The first change to women’s curfews at Missouri since before World War II came in the fall of 1962. Because of the growing number of female students, all-freshman female dormitories were to be eliminated in 1962-63. AWS proposed that freshmen women be given the same curfew as older females, in part to eliminate the difficulty of having to enforce a separate curfew on students in the same residence hall. The Committee on Student Affairs, made up of administrators including Pihlblad and the Dean of Students, Jack Matthews, approved this rule change. Whether the committee was declaring that eighteen-year-old freshmen women were as mature as twenty-two-year-old seniors, or just trying to streamline curfew enforcement, this constituted an expansion of freedom for women on campus.

By the end of the 1962-63 school year, AWS next began a campaign for “key privileges” for senior women. Key privileges allowed females with senior standing to be issued a key to their residence halls, essentially ending the curfew for those students. Women who wanted to participate in the program were required to get their parents’ permission, and that parental permission would be a first step in releasing the university, in part, from its in loco parentis responsibilities. Negotiations between AWS and administrators went quickly, and the key program went into effect during the spring semester of 1964 for seniors. During the 1964-65 year, AWS lobbied for an extension of key privileges to younger women, and juniors were included in the program during the 1966-67 academic year. Sophomores would be given keys in 1968. In the meantime, AWS was successful during the 1963-64 school year in pushing back the curfew for all women to 11:30 on Sunday through Thursday nights, and to 1 a.m. on Friday and Saturdays. These changes to the curfew rules at Missouri over the course of only five years were the result of student activism—not an activism as well remembered as the higher profile and more publicized activism of the Free Speech and Anti-War Movements, but activism through student government organizations working within the system to effect change.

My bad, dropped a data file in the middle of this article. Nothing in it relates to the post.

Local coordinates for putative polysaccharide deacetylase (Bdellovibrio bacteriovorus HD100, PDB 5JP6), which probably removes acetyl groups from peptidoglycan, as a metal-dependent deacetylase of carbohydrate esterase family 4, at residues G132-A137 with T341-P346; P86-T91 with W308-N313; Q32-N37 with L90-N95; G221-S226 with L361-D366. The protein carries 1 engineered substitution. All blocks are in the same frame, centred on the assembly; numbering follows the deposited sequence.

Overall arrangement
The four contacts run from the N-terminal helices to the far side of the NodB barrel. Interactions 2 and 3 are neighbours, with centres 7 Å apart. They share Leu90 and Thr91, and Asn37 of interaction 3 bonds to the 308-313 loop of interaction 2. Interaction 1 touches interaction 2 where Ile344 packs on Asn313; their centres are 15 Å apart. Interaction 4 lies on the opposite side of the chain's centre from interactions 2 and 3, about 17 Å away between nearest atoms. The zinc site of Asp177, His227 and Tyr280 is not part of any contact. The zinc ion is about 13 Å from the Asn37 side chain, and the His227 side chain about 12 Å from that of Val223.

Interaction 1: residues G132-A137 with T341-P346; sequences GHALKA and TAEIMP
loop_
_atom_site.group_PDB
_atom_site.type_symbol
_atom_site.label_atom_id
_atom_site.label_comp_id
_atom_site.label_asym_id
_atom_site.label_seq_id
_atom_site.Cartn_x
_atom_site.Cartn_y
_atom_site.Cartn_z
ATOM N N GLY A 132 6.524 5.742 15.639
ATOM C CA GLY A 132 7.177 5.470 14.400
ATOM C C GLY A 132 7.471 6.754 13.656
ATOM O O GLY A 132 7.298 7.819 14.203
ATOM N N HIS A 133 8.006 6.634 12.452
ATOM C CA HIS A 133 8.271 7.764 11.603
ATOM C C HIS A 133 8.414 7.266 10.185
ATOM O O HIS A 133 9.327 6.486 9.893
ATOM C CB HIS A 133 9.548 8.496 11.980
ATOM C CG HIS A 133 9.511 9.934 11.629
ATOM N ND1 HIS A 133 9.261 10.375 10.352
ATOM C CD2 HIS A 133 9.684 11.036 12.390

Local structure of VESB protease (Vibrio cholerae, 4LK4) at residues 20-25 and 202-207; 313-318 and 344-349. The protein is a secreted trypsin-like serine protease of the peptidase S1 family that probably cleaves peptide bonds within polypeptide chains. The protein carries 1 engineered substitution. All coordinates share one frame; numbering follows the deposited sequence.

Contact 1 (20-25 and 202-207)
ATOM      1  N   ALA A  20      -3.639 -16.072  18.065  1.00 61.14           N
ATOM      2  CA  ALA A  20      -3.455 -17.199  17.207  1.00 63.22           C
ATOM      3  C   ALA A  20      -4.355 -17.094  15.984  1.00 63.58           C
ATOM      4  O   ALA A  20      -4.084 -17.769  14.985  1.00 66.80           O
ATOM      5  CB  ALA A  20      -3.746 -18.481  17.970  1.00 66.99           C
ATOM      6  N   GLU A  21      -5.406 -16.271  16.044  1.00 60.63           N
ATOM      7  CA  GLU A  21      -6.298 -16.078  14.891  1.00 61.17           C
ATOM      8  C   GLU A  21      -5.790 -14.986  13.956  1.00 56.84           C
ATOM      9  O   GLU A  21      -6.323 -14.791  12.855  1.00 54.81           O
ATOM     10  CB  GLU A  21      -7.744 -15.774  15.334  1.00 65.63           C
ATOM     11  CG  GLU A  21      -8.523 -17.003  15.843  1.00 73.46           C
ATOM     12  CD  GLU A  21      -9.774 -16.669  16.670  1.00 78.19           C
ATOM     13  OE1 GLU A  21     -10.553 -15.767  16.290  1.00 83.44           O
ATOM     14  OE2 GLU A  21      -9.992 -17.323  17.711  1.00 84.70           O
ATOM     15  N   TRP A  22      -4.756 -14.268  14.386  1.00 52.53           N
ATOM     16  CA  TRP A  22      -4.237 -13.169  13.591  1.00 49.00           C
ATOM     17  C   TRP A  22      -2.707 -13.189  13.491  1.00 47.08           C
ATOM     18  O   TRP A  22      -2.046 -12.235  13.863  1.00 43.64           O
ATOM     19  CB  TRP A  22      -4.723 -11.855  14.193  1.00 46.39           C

Simmons’ September, 1961 expansion of the female dress code regulations to residence hall cafeterias and lounges was confronted by a burst of activism as well. In the first week of October, women in the Dobbs group planned a sit-in style demonstration to protest having to dress up for meals. Their plan was for a large number of females to try and get served their dinner while wearing slacks and Bermuda shorts in violation of Simmons’ new rules. Unfortunately for the would-be protesters, Simmons got wind of the plot, and she declared that participants would be punished for “promoting a riot.” The students cancelled their act of civil disobedience, but by working through AWS and the Women’s Residence Hall Association (WRHA) they were able to entirely eliminate the dress code on campus by the end of 1965. Administrators in the first half of the 1960s responded to student pressure and agreed to relinquish their in loco parentis authority, and students continued to push for increased freedom from campus rules through their student government organizations.